• Other good vegetable and fruit sources – summer squash, asparagus, peas, sour cherries, prune plums.

Cobalt : It is an essential element required for the normal functioning of the pancreas.

Cobalt is an important element in the formation of cobalamin or vitamin B12. It is not easily assimilated in the body and is stored in red blood cells, liver, plasma, spleen, kidney, and pancreas. Promotes RBC formation. Activates enzymes, replaces zinc in some enzymes.  Cobalt salts in small amounts are essential to many life forms, including humans. It is at the core of a vitamin called vitamin-B12.






The cobalt atom in vitamin B12 is attached and surrounded to a deoxyadenosyl group, methyl group, and a cyano group or hydroxyl group. The human body has a need for cobalt that is not in the ionic form of the metal but rather, for a performed metallovatimin which cannot be synthesized from a simple dietary meal. Thus, the content of vitamin B12 of foods is essential is the overall human nutrition.






When in the form of CoC12, cobalt assists in regulating casein and phosvitin phosphatases and other certain phosphoprotein phosphatases. Along with Nickel (Ni) and Manganese (Mn), cobalt can be a good alternative for Zinc (Zn) in the carboxypeptidase, carbonic anhydrase, angiotensin-converting enzyme, and metalloenzymes.


Functions of Cobalt in Our Body

  • It is an essential element required for the normal functioning of the pancreas.
  • It is also essential for hemoglobin formation.
  • It may be necessary for the first stage of hormone production i.e., capture of iodine by the gland.
  • Aids in normal growth and appetite
  • It is indicated that cobalt helps with repair of the myelin sheath, increases the effectiveness of glucose transport from the blood into body cells, and the building of red blood cells.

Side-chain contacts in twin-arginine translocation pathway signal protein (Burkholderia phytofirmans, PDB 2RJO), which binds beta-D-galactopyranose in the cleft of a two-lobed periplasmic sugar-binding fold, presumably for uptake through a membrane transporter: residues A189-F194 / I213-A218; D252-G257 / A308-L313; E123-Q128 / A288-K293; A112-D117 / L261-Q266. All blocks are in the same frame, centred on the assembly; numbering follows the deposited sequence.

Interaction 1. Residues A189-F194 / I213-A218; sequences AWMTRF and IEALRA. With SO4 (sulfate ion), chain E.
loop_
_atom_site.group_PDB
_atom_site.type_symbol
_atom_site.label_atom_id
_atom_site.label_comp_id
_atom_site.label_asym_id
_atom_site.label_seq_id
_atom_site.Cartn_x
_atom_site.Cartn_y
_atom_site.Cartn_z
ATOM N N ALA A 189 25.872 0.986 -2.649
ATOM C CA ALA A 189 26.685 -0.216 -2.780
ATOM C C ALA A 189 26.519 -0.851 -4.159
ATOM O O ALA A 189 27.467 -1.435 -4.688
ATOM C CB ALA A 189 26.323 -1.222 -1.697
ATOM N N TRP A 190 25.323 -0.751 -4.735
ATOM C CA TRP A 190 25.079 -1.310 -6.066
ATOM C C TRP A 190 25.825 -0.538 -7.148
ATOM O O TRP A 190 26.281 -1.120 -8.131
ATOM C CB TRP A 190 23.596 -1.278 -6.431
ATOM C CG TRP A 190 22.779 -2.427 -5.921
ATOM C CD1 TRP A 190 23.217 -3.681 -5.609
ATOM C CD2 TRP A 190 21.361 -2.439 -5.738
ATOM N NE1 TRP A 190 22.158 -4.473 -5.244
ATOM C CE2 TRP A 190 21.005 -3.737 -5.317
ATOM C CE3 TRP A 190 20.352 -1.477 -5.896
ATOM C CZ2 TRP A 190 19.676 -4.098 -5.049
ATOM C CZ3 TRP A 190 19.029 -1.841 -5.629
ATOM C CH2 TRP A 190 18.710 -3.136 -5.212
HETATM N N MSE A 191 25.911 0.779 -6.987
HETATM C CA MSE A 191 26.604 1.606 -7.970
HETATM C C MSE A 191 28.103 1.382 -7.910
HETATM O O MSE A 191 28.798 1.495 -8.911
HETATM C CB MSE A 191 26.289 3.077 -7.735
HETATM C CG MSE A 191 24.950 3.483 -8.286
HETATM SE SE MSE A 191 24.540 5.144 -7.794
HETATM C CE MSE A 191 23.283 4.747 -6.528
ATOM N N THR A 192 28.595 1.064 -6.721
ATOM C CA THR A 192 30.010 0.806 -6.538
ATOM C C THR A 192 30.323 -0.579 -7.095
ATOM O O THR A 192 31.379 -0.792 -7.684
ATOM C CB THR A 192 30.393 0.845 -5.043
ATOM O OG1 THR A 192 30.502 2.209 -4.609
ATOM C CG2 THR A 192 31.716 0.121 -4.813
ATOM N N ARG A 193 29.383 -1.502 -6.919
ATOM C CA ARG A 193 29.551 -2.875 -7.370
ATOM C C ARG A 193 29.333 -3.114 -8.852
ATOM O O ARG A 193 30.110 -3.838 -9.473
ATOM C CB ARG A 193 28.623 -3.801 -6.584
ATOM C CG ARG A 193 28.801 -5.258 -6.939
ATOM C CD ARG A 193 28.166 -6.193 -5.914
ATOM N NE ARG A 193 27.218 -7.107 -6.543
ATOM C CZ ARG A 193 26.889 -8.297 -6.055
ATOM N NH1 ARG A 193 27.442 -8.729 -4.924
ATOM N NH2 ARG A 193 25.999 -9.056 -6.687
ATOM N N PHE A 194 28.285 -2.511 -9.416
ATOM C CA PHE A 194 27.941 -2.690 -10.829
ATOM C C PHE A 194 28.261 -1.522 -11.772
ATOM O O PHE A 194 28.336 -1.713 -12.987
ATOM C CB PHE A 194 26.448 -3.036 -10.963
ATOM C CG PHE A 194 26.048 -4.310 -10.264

• Iron Absorption. Iron is one of the most vital nutrients that are needed depending on gender, health conditions, and other factors. Nutritionists suggest that cobalt, together with other elements, can play a role in the body’s absorption of iron.
  • Vitamin C. Studies have shown that there is a great link between cobalt and vitamin C. The latter vitamin prevents certain conditions such as scurvy wherein scarcity of this mineral can lead to several symptoms such as hair loss. Humans need large amount of vitamin C in order to feel good and be well, and researchers have seen the role of cobalt in aiding the body makes use of the cocktails of vitamin C and other nutrients that was extracted from green vegetables, citrus fruits and other natural foods.

Deficiency Symptoms of Cobalt

A deficiency of cobalt is equivalent to a deficiency of vitamin B12, and can cause anemia, nerve disorders, and abnormalities in cell formation. Also, “scaly” skin and atrophy



Cobalt Food Sources

Beet greens, buckwheat, cabbage, dulse, figs, goldenseal, Irish moss, kelp, lettuce, mushroom, pau d’Arco, sarsaparilla, spinach, watercress. All sea vegetable and green leafy vegetable








Germanium : The trace mineral that enhances the body’s natural healing power.